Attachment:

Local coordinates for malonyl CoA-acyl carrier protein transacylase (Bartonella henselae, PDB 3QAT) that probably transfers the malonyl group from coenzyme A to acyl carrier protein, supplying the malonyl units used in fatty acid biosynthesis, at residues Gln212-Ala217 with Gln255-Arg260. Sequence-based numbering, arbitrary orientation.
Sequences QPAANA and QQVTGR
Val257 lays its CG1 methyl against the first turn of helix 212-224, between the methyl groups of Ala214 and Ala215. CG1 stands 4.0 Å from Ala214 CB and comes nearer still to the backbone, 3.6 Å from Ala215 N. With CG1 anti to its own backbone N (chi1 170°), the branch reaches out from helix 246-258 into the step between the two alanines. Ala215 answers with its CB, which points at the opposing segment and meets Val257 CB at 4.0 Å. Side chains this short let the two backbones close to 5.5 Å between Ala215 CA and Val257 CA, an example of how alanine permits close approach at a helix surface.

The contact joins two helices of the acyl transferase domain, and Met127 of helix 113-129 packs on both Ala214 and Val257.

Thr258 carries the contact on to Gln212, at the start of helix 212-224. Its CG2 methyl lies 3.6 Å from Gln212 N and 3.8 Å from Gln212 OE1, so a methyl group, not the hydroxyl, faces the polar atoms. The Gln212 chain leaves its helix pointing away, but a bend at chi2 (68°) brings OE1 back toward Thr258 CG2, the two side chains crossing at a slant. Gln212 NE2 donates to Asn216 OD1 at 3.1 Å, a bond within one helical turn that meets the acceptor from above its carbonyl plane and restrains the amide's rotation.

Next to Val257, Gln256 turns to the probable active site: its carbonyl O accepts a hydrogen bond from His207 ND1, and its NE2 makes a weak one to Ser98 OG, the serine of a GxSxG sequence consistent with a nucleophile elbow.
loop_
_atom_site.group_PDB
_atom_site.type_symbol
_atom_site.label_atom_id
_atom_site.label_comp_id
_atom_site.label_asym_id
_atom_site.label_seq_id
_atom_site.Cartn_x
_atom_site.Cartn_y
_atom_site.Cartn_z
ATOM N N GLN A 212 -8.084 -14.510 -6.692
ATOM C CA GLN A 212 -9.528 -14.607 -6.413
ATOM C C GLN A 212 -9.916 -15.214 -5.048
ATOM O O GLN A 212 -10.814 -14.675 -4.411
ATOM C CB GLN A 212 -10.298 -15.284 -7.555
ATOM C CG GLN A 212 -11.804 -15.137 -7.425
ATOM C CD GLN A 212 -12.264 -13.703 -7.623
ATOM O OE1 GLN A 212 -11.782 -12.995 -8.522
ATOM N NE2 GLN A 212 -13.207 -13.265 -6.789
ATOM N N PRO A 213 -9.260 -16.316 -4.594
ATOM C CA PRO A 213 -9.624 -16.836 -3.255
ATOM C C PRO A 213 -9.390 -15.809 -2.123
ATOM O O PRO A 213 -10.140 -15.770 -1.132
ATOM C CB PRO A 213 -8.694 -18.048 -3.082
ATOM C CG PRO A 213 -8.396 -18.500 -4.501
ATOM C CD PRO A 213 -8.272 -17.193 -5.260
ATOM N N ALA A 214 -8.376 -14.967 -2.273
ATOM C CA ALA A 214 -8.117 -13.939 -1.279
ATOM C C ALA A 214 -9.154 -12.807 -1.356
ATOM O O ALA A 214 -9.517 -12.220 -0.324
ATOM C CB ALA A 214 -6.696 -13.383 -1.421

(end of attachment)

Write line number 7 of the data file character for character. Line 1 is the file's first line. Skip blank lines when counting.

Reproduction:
loop_